The IAEA is also allowed as a watch dog to verify if the peaceful uses of nuclear knowledge are observed or not by the NNWS. Nepal duly signed and ratified NPT. Nepal has also taken Membership of IAEA and the National Parliament has ratified as required by the statue of IAEA.

Comprehensive Nuclear-Test-Ban Treaty (CTBT):

The CTBT was adopted by UN General Assembly 1996. This treaty that bans nuclear tests in any environment was opened for signature in New York on 24 September 1996. This treaty bans all nuclear explosions – everywhere, by everyone. This treaty will enter into force after it has been ratified by 44 nuclear capable States that formally participated in 1996 Conference on Disarmament. Even after 26 years still eight more States have to ratify it. The Treaty provides an International Monitoring System. The IMS has installed 337 monitoring facilities in different parts of the whole world including in the remote locations such as the Arctic and Antarctic regions. Among other verification technologies, these facilities include 80 radio-nuclides stations and 16 radio-nuclide laboratories to detect radio-nuclides released especially in the atmosphere.

The CTBT aims at eliminating nuclear weapons by constraining the development and qualitative improvement of new types of nuclear weapons. This treaty plays a crucial role in the prevention on nuclear proliferation and in nuclear disarmament.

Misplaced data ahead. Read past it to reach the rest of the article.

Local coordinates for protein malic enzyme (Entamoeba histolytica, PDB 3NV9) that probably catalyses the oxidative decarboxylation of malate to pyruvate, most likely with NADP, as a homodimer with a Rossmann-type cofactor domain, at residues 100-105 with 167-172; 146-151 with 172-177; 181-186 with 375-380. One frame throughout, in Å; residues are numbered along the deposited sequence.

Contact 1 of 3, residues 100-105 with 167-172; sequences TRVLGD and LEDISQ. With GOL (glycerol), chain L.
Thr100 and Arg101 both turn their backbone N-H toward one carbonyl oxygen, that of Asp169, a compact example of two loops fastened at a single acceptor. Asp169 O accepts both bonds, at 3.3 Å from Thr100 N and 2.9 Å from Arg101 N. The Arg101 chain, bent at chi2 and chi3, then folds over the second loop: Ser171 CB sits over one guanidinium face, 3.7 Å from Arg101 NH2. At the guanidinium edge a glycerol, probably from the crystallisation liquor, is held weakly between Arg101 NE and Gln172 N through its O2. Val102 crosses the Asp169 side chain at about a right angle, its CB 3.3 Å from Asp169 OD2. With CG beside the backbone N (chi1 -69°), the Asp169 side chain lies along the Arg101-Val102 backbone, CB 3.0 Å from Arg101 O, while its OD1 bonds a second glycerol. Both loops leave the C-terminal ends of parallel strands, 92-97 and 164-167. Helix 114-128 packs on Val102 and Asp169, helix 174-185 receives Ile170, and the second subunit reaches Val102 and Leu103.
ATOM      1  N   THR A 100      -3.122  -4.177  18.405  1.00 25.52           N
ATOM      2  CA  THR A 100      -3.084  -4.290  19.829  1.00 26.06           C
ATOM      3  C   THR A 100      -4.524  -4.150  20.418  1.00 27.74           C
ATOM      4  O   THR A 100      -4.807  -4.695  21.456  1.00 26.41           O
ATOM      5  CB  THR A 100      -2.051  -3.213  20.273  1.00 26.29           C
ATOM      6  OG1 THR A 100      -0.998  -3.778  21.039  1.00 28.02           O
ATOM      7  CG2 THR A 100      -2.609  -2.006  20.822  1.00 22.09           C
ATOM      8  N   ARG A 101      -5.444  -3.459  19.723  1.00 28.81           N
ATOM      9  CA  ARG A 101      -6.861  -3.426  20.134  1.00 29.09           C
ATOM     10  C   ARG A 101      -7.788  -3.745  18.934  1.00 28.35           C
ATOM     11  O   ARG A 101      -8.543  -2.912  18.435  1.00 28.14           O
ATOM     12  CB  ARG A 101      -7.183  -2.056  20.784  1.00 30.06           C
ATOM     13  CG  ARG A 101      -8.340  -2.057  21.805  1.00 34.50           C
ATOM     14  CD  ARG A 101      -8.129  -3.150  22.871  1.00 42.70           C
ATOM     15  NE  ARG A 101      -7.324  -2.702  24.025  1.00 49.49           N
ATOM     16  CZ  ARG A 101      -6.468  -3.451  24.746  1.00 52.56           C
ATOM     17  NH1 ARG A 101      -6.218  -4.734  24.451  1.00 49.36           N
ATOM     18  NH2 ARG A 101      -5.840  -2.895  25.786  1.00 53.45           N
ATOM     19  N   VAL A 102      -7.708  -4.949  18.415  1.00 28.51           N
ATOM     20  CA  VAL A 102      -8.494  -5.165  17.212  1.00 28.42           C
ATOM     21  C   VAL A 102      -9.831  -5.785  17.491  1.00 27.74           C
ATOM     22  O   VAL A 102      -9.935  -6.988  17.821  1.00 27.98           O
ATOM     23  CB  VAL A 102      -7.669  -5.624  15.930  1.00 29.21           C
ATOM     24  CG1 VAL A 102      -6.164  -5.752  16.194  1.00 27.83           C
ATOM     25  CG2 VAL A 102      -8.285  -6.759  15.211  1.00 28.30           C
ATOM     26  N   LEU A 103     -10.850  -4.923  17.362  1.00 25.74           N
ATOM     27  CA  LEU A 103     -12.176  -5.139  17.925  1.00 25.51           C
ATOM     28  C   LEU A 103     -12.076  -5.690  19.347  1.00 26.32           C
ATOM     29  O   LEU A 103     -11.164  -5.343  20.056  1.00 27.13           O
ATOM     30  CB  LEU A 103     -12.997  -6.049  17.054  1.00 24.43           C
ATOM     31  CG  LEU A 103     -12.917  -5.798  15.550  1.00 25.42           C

World opinion is overwhelmingly against nuclear weapons and that they should be abolished. Up to now, among the 193 member countries of the UN, 70 have signed and 55 have ratified TPNW. On January 22nd 2020, the whole world celebrated as TPNW came into force. Honduras took the honor of ratifying the Treaty on 24th October 2020 by signing as the 50th instrument of ratification. It’s so unfortunate that Nepal did not take the honor to be among the 50 nations. According to the chief elements of this Treaty, all nuclear tests are banned, countries possessing nuclear weapons stockpiles need to negotiate with the UN Representatives on the timetables for the phase wise dismantling of each and every nuclear device in their arsenal. This treaty is set to be eventually fully implemented and then, the world will get rid of nuclear weapons. Peace will prevail on this mother earth. To get rid of fear for the global annihilation can come to reality then and humans will rejoice forever.